as for home-brew, i used the encrypt/decrypt code i found at the provided location. i'm no crypto expert and the guy claims to have a mathematics PhD with "Eleven years of publishing scientific and technical papers (computer science and higher-level mathematics)", so hopefully his security assertions are not entirely without merit.
the key is not stored anywhere. it must be exchanged by other secure means, just like any symmetric encryption/AES.
if you encrypt "a" using a key "foo" and the lib selects a random seed char to tack onto every word, there can (from what i understand) be 255 variations to encode the same plaintext word...and this set varies for each key.
storing the seed, like storing a salt doesn't seem like it would help much. so it's not immediately obvious that having access to many messages encrypted using the same key would allow you to do any kind of trivial statistical analysis other than on word length alone.
if it is in fact trivially breakable, i would love to see it implemented by simply having access to the encryption code and ciphertext of 5 different messages of several words in length encoded using the same key 100 times each.
it'd be awesome to learn more about crypto....and about 100 other topics, too :)
After that, the attack is elementary:
You have two plaintexts, A and B. These are both xored with the same keystream X, so the attacker has access to both A ^ X and B ^ X.
Xoring both cipherstreams gives you A ^ X ^ B ^ X, which is equivalent to A ^ B.
Do you see the problem yet, or do I need to continue?
EDIT: The real point is if you're not a crypto expert, don't write crypto code. (If you are a crypto expert, you already know better than to try writing your own crypto code). Also, don't trust obscure web pages that present crypto implementations - use a widely-known (and hence widely-vetted) implementation instead.
thanks for the info!
1) The encryption and decryption features do not provide data confidentiality to users because the encryption/decryption environment is not controlled by the end users. The host retains complete control over the algorithms used and the input and handling of keys and plaintext. Users would need to verify that the client-side environment is safe to use on every single page load.
2) The host will still be legally required to block access to encrypted messages once someone sends them a URL containing the key. Furthermore, the host will still be liable to produce log files identifying users. Extensive case law exists in multiple countries to support these two statements.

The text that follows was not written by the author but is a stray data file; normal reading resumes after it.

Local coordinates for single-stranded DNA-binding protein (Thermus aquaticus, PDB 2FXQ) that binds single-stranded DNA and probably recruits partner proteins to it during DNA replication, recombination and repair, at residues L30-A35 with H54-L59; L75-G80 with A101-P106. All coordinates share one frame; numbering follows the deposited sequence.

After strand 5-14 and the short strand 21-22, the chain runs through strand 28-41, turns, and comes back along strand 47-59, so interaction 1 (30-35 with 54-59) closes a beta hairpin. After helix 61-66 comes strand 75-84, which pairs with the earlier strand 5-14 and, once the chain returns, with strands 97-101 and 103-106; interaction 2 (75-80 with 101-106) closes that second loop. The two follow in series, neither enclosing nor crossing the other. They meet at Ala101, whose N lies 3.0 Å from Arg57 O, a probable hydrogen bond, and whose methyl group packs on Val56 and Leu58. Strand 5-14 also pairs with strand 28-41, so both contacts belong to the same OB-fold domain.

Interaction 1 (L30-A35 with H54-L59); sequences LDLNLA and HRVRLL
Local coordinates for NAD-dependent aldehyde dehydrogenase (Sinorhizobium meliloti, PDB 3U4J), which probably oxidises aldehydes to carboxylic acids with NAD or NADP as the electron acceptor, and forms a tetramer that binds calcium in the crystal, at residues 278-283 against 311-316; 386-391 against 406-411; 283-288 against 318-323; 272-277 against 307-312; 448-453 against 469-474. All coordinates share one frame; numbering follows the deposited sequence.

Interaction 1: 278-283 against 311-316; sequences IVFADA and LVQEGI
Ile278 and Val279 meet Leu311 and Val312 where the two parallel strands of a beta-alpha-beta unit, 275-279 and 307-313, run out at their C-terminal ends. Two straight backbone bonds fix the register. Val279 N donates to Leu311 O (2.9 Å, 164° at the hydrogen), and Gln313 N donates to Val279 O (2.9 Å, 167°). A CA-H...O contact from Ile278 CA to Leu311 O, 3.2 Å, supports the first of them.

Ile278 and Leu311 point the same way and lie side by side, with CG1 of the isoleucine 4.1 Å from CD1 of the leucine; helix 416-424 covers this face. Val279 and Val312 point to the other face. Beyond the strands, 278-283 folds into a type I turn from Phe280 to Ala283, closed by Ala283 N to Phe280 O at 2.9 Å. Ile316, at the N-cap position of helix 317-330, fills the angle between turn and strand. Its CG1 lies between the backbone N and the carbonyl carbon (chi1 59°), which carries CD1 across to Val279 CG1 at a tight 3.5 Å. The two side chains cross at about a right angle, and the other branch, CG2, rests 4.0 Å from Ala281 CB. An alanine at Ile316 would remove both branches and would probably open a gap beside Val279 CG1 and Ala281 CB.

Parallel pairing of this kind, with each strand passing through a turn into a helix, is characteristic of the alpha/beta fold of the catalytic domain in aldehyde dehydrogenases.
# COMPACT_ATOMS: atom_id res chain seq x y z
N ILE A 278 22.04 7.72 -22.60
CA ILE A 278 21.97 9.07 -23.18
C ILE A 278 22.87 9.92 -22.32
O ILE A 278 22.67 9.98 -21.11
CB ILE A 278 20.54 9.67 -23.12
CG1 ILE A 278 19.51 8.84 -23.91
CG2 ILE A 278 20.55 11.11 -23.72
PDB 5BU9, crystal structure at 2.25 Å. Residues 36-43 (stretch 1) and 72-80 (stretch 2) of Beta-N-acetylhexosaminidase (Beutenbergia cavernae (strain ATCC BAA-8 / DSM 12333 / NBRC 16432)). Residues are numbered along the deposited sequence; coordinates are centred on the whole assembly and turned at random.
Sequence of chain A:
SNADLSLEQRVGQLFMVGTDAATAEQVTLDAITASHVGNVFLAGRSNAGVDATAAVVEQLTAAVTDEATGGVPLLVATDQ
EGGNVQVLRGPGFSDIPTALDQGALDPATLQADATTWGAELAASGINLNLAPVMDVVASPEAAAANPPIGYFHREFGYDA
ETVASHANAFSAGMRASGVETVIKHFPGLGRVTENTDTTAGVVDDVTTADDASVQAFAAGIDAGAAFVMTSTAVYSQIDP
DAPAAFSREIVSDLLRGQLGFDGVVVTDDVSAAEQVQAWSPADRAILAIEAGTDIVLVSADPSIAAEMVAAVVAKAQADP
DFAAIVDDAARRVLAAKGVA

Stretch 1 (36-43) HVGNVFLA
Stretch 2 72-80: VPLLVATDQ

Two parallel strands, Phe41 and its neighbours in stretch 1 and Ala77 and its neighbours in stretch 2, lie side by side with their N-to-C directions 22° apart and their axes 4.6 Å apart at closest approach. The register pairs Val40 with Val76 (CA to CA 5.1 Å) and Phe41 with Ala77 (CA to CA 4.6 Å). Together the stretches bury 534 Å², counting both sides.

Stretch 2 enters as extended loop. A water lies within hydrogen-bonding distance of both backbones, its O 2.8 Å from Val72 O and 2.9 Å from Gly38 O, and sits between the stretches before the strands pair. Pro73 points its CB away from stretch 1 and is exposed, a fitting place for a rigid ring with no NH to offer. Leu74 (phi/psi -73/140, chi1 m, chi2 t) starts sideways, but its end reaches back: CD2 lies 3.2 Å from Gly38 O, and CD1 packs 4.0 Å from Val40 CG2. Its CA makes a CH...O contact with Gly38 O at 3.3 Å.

Similar comments were made in the HN discussion of CrypTweet.
When you post new content to your friend list, your client uses your private key & your friends' public keys to post a separate encrypted copy of the content for each friend. Thus only they (and you) can read the content.
Note before people point out all the flaws in this idea =)...
I'm aware that this would have problems on the key management side of things, plus one-encrypted-post-per-friend would get computationally (and bandwidth) intensive as your friend list (or "circle") increased in size. I'm also not convinced people actually want this - Facebook has made it abundantly clear that most people don't care about online privacy.
I would use it, though!
Needs an alternative way of unlocking. A short link and then a passphrase generating key.
See the section "When opening a ZeroBin URL: "
the "pasting" and "opening" sections cover this
It really is true that if you have an idea there is already someone also working on it. I have been putting together something very similar and I'm just days away from launching it. I just set up the server last night. I will have to get it up ASAP now. Fortunately its a little different to this but built on a very similar concept.
- Host such data off of a server bought with a stolen credit card and accessed via anonymous proxies.
- Use any of the normal pastebin sides out there with offline encryption methods. (E.g. use PGP + copy/paste encrypted text into browser)
- Host such data off of a hacked server.
I don't really see how ZeroBin is scary. You could even do something like this: https://dgl.cx/wikipedia-dns with a hacked domain account + a hacked server. I'm sure the amount of traffic could be small enough for the hack to remain hidden for a long time.
Shouldn't a wrong key decrypt the text to just unreadable garbage?
"The key is never transmitted to the server, which therefore cannot decrypt data."
but it does seem like the resulting queries could be stored in the servers logs, as the key needs to be part of the request? edit: no it doesn't, I needed to read more :) the key is the anchor part of the URL. neat!
Cool trick though.
Imma gonna clear all my caches and de-bank my cash.
Imma gonna get a plane ticket to the Isle of San Mosh.
Imma gonna get away from The Man, away from all this tosh.
Imma gonna paste my data where nobody can see.
Imma gonna paste my data where it can be truly free.
Imma gonna paste my data in grandma's apple tree.
I continue to read unprofessional things like that in the startup environment.
I'd say leave the humor to your customers. Just my opinion. People always talk about "scaling". A phrase like that does not.